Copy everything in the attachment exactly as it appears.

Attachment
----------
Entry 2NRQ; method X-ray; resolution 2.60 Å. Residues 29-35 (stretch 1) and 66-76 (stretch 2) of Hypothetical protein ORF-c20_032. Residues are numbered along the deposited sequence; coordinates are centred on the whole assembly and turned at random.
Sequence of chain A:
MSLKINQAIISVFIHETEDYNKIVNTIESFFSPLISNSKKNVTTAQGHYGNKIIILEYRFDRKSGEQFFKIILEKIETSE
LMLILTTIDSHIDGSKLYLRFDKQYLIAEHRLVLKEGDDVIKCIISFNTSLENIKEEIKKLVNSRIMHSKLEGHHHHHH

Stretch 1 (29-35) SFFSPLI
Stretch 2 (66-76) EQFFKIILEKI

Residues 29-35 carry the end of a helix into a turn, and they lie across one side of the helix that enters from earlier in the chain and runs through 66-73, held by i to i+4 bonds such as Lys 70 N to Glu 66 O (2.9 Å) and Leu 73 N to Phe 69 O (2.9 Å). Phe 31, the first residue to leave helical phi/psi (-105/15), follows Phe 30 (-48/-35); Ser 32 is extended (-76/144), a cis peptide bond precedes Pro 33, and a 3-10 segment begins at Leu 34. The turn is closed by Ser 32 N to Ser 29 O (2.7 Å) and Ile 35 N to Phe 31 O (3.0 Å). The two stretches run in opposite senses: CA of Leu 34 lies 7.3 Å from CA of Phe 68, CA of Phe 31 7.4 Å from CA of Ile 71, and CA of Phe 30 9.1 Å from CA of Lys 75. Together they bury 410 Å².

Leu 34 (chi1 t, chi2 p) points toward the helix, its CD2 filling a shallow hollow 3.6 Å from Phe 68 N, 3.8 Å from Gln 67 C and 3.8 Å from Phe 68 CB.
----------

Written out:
Entry 2NRQ; method X-ray; resolution 2.60 Å. Residues 29-35 (stretch 1) and 66-76 (stretch 2) of Hypothetical protein ORF-c20_032. Residues are numbered along the deposited sequence; coordinates are centred on the whole assembly and turned at random.
Sequence of chain A:
MSLKINQAIISVFIHETEDYNKIVNTIESFFSPLISNSKKNVTTAQGHYGNKIIILEYRFDRKSGEQFFKIILEKIETSE
LMLILTTIDSHIDGSKLYLRFDKQYLIAEHRLVLKEGDDVIKCIISFNTSLENIKEEIKKLVNSRIMHSKLEGHHHHHH

Stretch 1 (29-35) SFFSPLI
Stretch 2 (66-76) EQFFKIILEKI

Residues 29-35 carry the end of a helix into a turn, and they lie across one side of the helix that enters from earlier in the chain and runs through 66-73, held by i to i+4 bonds such as Lys 70 N to Glu 66 O (2.9 Å) and Leu 73 N to Phe 69 O (2.9 Å). Phe 31, the first residue to leave helical phi/psi (-105/15), follows Phe 30 (-48/-35); Ser 32 is extended (-76/144), a cis peptide bond precedes Pro 33, and a 3-10 segment begins at Leu 34. The turn is closed by Ser 32 N to Ser 29 O (2.7 Å) and Ile 35 N to Phe 31 O (3.0 Å). The two stretches run in opposite senses: CA of Leu 34 lies 7.3 Å from CA of Phe 68, CA of Phe 31 7.4 Å from CA of Ile 71, and CA of Phe 30 9.1 Å from CA of Lys 75. Together they bury 410 Å².

Leu 34 (chi1 t, chi2 p) points toward the helix, its CD2 filling a shallow hollow 3.6 Å from Phe 68 N, 3.8 Å from Gln 67 C and 3.8 Å from Phe 68 CB.